The newest member of the body implant family is that of hip implants. Augmentation of the lower torso has been done by various styles of buttock implants for decades. While the majority of buttock augmentation today is done by fat injections (aka Brazilian butt lift), there has been a relative neglect of the hips to the side of the buttocks due to either a lack of adequate fat to inject them or poor fat graft take over the often concave and tighter tissues of the trochanteric hip region.
From an anatomic standpoint, the hip augmentation zone extends from below the superior iliac crest down over the trochanteric tuberosity of the femur bone. Underneath the skin and fat layers lies the tensor fascia late muscle/fascia (TFL) which attaches to the iliac crest and runs continuous with the iliotibial band (ITB) down to the side of the knee where it attaches to the lateral epicondyle. At its superior extent the TFL combines with the posterior ITB to create the upper half of the hip fascia. Posteriorly this thick fascia connects to the gluteus maximus muscle creating an overall continuous sheet. Underneath the ITB inferiorly is the vastus laterals muscle. The function of the TFL is for hip movement specifically abduction, flexion and internal rotation.
When considering alloplastic hip augmentation one has to decide whether it is to be placed above or below the TFL. This is primarily determined by the size of the implant and the desired dimensions of hip augmentation. Subfascial placement of the implant is more restrictive in size and will have some short term functional issues. (short term side of the knee discomfort due to the ITB attachment It is somewhat analogous to intramuscular buttock implants where the size of the implant is also restricted and it will induce temporary limited range of motion. When the hip augmentation needs are not excessive a subfascial pocket location can be effective and falls into the general implant philosophy that the tissue coverage an implant has the better.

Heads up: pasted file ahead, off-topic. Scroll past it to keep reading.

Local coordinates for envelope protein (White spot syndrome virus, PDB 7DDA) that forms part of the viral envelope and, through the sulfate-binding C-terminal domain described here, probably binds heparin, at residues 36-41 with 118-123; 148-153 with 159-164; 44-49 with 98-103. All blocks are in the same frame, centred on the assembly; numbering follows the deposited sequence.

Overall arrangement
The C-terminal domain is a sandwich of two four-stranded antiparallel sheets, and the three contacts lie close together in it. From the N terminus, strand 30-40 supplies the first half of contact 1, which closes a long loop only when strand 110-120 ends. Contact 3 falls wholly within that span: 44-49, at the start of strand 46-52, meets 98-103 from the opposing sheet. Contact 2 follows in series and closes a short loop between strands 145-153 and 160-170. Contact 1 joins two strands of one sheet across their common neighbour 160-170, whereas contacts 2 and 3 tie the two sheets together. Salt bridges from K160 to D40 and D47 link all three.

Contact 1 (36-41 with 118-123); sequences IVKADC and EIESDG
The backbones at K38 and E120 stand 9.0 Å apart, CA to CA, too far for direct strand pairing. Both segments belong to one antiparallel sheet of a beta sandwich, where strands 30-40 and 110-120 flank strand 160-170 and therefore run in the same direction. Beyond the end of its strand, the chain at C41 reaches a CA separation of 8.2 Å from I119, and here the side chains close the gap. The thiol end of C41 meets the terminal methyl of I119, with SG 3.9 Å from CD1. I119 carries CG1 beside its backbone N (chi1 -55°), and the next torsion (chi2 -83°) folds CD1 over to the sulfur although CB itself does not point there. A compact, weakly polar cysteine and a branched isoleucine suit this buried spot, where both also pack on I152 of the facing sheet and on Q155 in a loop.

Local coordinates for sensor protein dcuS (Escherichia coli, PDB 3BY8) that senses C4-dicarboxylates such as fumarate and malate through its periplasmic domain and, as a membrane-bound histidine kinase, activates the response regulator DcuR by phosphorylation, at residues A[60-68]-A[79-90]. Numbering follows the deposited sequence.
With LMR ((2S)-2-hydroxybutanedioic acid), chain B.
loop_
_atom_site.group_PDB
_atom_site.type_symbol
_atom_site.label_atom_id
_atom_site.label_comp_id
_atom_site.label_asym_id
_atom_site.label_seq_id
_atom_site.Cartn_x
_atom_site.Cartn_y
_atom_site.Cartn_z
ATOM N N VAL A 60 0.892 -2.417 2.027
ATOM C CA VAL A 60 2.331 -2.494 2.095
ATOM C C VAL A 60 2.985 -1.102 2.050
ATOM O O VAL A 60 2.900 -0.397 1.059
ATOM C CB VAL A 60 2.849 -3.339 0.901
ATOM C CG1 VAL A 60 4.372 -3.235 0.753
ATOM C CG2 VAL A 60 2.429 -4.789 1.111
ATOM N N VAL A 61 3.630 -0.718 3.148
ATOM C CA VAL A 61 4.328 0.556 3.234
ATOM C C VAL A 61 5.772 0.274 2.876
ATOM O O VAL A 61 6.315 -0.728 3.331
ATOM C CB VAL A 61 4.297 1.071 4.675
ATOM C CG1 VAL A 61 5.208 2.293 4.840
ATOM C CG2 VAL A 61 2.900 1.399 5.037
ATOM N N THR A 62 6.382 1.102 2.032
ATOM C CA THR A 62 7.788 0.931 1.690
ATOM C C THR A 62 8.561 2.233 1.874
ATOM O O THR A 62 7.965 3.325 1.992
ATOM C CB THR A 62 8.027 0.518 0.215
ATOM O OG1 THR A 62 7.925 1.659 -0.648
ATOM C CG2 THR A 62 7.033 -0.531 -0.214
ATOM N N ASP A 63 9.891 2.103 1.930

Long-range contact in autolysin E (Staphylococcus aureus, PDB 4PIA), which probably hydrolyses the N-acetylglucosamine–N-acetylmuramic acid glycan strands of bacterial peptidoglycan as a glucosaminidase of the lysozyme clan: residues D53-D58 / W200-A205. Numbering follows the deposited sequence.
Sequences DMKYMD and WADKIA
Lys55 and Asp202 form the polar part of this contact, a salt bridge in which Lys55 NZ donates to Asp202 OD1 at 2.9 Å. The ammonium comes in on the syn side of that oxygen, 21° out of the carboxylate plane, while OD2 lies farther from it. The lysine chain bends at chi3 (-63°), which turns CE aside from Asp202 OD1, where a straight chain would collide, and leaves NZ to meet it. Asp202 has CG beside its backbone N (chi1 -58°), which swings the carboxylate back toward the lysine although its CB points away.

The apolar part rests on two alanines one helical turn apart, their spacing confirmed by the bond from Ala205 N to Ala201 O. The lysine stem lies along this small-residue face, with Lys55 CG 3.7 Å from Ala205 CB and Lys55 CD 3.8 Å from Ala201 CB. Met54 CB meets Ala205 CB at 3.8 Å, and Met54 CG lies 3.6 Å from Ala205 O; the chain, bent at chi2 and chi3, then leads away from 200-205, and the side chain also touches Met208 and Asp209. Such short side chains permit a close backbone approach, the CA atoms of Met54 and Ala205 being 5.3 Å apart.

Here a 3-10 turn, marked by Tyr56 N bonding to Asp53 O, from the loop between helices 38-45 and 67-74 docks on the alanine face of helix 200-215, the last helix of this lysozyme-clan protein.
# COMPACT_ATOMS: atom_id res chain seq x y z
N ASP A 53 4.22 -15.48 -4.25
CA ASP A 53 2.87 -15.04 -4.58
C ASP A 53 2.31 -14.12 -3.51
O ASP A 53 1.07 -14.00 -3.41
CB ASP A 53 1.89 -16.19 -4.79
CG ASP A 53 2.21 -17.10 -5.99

On top of the fascia or a deep subcutaneous pocket location in hip augmentation offers the opportunity for larger implants both in perimeter surface area of coverage but also in thickness. Having placed numerous such hip implants I have observed that the thickness of the implant is less important than how much surface area it covers. Greater surface area coverage also allows for a smoother transition into the surrounding buttock and thigh contours. Broader hip implants also requires that their softness (durometer) be the lowest possible so they do not feel restrictive in any way.
Hip augmentation can be successfully done using implants. Currently there are no standard sizes or styles of these body implants. Currently I make all such implants are a custom basis based on patient measurements of surface area coverage.
Dr. Barry Eppley